Stacks on tracks

Targeting GFP to the plant Golgi apparatus

Our work on in vivo imaging of the plant endomembrane system started in 1996 with the successful targeting of GFP to the plant Golgi apparatus using a viral expression system
our work started here

In order to further our understanding of the distribution and dynamics of the individual cisternal stacks comprising the Golgi apparatus in plant cells, we spliced the jelly fish green fluorescent protein (GFP) to two proteins that would be predicted to be targeted to Golgi membranes.

These fusions were expressed in leaves of Nicotiana clevlandii using the potato virus X expression system1. Firstly, GFP was fused to the C-terminus of the trans-membrane domain (TMD) of a rat sialyl transferase which would be predicted (in mammalian cells) to target to the trans-region of the Golgi stack. Secondly, GFP was spliced to the C-terminus of the Arabidopsis homologue of the yeast HDEL receptor, AtERD2. This protein acts as a receptor, returning any escaped luminal ER processing proteins from the cis- Golgi back to the ER.

It would therefore be predicted to reside predominantly in the Golgi and cycle to and from the ER. Segments of infected leaves were observed by confocal microscopy and movies made using Zeiss time resolved software. The relationship between the Golgi apparatus, ER and the cytoskeleton was observed in aERD2-GFP expressing leaf cells after paraformaldehyde fixation, permeabilisation and staining with rhodamine conjugated phalloidin.


Leaf cells expressing the ST-TMD-GFP fusion exhibited a population of highly fluorescent mobile organelles located in the cortical cytoplasm of epidermal cells, the dynamics of which can be viewed in a movie showing targeting of sialyl-transferase signal-anchor sequence to Golgi (8.5MB avi file)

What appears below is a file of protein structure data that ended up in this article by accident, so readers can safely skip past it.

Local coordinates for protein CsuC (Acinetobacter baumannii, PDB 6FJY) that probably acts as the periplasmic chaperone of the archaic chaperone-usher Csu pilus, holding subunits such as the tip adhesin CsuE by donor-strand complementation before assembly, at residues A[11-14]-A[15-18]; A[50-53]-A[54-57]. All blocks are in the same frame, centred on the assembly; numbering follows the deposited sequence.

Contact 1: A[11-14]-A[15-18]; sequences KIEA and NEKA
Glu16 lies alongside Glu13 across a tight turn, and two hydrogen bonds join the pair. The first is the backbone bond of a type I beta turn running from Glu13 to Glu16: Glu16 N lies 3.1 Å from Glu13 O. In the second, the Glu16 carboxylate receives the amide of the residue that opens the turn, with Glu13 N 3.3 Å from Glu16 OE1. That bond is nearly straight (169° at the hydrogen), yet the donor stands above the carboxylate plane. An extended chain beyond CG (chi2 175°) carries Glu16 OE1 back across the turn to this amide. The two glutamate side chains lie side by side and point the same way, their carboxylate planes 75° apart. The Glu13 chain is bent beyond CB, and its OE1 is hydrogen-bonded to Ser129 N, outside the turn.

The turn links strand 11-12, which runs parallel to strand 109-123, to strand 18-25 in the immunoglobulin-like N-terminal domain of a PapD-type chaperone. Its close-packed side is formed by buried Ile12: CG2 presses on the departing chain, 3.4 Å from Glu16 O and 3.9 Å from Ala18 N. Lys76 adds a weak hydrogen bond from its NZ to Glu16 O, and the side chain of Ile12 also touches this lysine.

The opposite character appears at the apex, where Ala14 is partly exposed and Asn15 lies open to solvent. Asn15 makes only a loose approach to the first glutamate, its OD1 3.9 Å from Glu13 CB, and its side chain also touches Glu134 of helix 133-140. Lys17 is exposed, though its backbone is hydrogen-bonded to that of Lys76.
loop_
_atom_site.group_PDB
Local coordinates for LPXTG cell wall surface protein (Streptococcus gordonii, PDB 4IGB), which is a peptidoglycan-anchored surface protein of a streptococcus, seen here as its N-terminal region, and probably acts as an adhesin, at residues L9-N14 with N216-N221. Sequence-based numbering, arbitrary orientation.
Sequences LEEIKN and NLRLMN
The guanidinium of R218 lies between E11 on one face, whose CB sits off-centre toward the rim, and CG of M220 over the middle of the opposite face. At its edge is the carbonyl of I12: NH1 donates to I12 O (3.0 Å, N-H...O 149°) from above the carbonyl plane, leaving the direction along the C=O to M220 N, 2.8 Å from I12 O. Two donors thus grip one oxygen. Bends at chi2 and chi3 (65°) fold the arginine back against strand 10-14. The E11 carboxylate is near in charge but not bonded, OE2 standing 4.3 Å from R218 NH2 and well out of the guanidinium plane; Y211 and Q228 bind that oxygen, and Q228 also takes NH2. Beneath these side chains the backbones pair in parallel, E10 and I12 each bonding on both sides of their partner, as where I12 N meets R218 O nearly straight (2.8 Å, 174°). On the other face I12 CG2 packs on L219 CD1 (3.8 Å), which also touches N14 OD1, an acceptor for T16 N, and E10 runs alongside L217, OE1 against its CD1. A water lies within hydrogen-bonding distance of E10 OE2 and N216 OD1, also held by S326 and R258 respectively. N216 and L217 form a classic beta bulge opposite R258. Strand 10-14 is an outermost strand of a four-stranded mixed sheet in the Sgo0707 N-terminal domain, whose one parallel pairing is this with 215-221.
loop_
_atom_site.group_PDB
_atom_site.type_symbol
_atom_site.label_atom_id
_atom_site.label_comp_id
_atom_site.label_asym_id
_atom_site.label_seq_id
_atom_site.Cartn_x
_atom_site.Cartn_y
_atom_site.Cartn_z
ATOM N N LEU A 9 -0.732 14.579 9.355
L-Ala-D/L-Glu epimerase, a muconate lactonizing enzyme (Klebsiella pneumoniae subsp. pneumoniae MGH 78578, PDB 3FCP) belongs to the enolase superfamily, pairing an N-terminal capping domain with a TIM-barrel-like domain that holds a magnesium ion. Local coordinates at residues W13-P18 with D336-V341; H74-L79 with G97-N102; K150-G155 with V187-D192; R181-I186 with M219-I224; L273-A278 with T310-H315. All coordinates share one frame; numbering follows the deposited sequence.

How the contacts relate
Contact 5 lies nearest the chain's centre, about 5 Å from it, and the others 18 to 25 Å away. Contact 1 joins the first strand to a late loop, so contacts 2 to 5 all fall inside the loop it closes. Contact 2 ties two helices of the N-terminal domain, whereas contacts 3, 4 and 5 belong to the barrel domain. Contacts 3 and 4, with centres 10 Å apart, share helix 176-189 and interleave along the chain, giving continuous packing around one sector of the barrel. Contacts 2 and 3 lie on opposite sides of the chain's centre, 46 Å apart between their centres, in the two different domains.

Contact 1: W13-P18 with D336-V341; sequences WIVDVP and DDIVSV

Golgi bodies in a tobacco leaf epidermal cell

Immunogold electron microscopy with an anti-GFP serum (Molecular Probes) showed the construct to be predominantly located towards the trans-face of the Golgi stacks. This result indicate that the mechanism employed by mammalian cells for locating Golgi transferases also functions in plant cells, suggesting the evolution of a pan kingdom targeting strategy for such processing enzymes. Epidermal leaf cells expressing the aERD2-GFP protein again exhibited a population of highly flourescent mobile organelles, but also a cortical reticular network of ER extending into trans-vacuolar strands.

We have previously described this cortical ER network which can be revealed by GFP-HDEL fusions. Immuno-electron microscopy showed the location of the ERD2-GFP protein was also in the Golgi stacks which as in the TMD-GFP fusion were again highly mobile but now could be observed to be exclusively assocated with the ER and travelled along the cortical ribbons of ER membrane whilst occasionally jumping onto rapidly streaming strands of ER.

golgi on ER

Golgi bodies on the cortical ER network of a tobacco leaf
epidermal cell

This movement of Golgi is both uni- and bi-directional along a strand of ER and often saltatory for several seconds before accelerating down a strand. This novel close association of Golgi and ER can be viewed in the movies- showing tracking of Golgi on cortical ER. aERD2-GFP fusion.

Rhodamine phalloidin staining of the epidermal cells revealed a cortical network of actin filaments which were overlaid by the cortical ER network. By reducing the contrast of the ER in green image of these double labelled preparations it could be seen that the Golgi bodies were also associated with this actin network.

Golgi on the actin network of a leaf epidermal cell



  • Boevink, P, Oparka, K, Santa Cruz, S, Martin, B, Betteridge, A & Hawes, C R (1998). Stacks on Tracks: the plant Golgi apparatus traffics on an actin/ER network. Plant Journal15, 441-447. Pdficon
  • Boevink, P, Martin, B, Oparka, K, Santa Cruz, S & Hawes, C (1999). Transport of virally expressed green fluorescent protein through the secretory pathway in tobacco leaves is inhibited by cold shock and brefeldin A.Planta208, 392-400.Pdficon